The World Organisation for Animal Health (OIE) warned on Tuesday that the deadly H5N1 bird flu is likely to spread to domestic poultry in more European countries.
"The spread of the infection to domestic poultry in other European and neighboring countries is highly likely and may even be made worse by the arrival in Europe of possibly infected birds from Africa and the Middle East next spring," the Paris-based OIE said in a statement.
The OIE statement followed a meeting of chief veterinary officials from around 50 European countries to work on a common strategy for fighting the unfolding bird flu crisis.
"All countries of the world need to control the virus, irrespective of their national economies, as only one defaulting country can seriously endanger the rest of the planet," the document warned.
"The use of vaccination for the control of the disease has been discussed and considered an option in specific cases. Only vaccination carried out with effective monitoring will result in eradication of the disease," the OIE said.
European countries such as France and the Netherlands have permission to use a limited vaccination program. After confirming the first case of H5N1 on a European poultry farm on Saturday, France began on Monday to vaccinate some 700,000 birds.
Holland also hopes to begin the vaccination in two or three weeks, covering only backyard and free-range poultry.
At least 19 new countries on three continents have reported initial outbreaks of the virus this month: Austria, Azerbaijan, Bosnia-Herzegovina, Bulgaria, Croatia, Egypt, France, Germany, Greece, Hungary, India, Iran, Iraq, Italy, Nigeria, Niger, Slovenia, Sweden and Switzerland.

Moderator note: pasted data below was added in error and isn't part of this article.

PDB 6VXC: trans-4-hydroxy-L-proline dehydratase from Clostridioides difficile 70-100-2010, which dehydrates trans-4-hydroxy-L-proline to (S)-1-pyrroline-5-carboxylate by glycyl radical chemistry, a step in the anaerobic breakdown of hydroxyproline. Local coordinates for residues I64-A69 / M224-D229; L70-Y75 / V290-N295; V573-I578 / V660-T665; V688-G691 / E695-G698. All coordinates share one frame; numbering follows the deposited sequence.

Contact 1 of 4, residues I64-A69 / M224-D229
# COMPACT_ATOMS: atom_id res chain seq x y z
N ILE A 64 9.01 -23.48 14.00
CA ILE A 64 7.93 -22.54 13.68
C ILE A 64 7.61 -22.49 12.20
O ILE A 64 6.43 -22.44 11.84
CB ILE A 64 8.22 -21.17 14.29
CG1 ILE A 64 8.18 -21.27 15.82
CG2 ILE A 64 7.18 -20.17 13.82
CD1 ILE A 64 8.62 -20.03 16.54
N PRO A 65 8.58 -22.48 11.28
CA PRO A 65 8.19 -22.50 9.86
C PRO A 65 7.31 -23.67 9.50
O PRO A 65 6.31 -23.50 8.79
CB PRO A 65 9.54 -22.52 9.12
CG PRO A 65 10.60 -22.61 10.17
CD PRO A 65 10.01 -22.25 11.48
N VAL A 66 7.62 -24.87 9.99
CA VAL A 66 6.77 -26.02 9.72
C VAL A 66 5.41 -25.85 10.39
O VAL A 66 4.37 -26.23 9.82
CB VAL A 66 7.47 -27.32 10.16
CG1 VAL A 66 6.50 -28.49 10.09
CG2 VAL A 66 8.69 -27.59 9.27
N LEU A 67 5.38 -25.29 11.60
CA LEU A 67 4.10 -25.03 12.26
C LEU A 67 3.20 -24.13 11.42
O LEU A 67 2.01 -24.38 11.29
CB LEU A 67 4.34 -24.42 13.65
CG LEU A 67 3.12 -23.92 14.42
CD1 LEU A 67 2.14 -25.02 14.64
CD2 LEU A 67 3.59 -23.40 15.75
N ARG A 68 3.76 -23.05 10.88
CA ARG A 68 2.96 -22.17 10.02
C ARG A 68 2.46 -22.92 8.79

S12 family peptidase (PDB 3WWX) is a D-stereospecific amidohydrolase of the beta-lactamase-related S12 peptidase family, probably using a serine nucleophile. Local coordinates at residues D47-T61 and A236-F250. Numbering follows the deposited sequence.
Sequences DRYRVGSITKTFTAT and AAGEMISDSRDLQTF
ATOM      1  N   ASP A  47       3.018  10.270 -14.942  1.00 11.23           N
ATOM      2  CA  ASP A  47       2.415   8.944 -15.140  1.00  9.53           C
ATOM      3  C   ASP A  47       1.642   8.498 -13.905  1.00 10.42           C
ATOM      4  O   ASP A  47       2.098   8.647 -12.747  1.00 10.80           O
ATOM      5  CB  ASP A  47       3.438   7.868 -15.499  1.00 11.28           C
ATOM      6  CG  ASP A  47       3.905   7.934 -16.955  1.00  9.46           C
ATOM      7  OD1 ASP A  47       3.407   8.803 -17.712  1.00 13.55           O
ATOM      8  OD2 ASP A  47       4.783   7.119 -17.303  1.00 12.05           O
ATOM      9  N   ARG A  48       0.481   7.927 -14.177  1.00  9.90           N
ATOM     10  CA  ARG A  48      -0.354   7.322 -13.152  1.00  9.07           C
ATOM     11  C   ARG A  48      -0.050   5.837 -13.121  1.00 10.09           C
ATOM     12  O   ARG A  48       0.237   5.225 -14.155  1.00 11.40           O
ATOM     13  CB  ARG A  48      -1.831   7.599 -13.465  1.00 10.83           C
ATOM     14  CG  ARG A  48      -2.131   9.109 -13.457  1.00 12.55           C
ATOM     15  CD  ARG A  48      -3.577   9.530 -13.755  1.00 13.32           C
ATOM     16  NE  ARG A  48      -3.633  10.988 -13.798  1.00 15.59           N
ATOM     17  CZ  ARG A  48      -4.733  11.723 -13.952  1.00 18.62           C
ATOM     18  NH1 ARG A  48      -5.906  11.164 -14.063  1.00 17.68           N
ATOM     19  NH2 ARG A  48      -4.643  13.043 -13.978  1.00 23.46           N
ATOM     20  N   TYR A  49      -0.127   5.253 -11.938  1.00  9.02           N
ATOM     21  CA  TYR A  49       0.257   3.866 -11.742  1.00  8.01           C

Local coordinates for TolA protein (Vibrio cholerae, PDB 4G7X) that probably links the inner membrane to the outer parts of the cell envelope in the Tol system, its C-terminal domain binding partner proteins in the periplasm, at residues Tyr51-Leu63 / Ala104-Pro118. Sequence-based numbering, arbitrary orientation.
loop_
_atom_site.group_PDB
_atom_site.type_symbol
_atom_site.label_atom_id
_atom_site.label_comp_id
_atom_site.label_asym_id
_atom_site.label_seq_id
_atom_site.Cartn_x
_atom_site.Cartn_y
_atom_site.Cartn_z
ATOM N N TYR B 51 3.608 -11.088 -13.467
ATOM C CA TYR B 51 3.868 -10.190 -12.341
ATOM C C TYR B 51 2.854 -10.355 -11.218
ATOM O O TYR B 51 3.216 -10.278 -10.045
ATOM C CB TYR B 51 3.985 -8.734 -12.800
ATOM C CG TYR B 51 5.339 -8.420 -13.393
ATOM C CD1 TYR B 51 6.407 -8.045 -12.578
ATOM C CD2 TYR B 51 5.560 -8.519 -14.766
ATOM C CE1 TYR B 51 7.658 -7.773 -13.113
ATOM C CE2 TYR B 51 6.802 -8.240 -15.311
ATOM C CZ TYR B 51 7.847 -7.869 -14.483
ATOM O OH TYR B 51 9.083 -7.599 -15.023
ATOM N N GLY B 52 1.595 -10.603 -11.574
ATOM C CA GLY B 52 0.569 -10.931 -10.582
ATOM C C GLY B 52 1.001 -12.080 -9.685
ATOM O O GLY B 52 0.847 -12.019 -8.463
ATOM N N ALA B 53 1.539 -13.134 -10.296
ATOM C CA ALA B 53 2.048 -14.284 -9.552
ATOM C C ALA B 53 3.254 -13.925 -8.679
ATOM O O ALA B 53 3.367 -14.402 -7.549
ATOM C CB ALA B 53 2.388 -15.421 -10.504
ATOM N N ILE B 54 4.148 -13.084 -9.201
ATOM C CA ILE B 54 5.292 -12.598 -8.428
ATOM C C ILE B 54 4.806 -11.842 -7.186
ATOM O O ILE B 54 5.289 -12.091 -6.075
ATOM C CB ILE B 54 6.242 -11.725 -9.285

On Tuesday, Swedish authorities said bird flu virus was found in two wild ducks, while further tests are needed to confirm if it is the deadly H5N1 strain.
Another worrying new development was Germany's report on Tuesday of the first known case in Europe of a cat being infected with the deadly H5N1 virus. The animal might have died after eating infected birds, experts said.
The wide spread of the avian influenza in Europe, the Middle East and Africa has also caused dramatic swings in poultry consumption, increased trade bans and sharp price declines, the UN Food and Agriculture Organization (FAO) said in Rome on Tuesday.
"A steady erosion of previously expected gains in per caput poultry consumption will likely push down global poultry consumption in 2006, currently estimated at 81.8 million tons, nearly 3 million tons lower than the previous 2006 estimate of 84.6 million tons," said FAO commodity specialist Nancy Morgan.
The FAO has also revised its global poultry trade projection for 2006, removing 500,000 tons from the previous estimate of 8.6 million tons.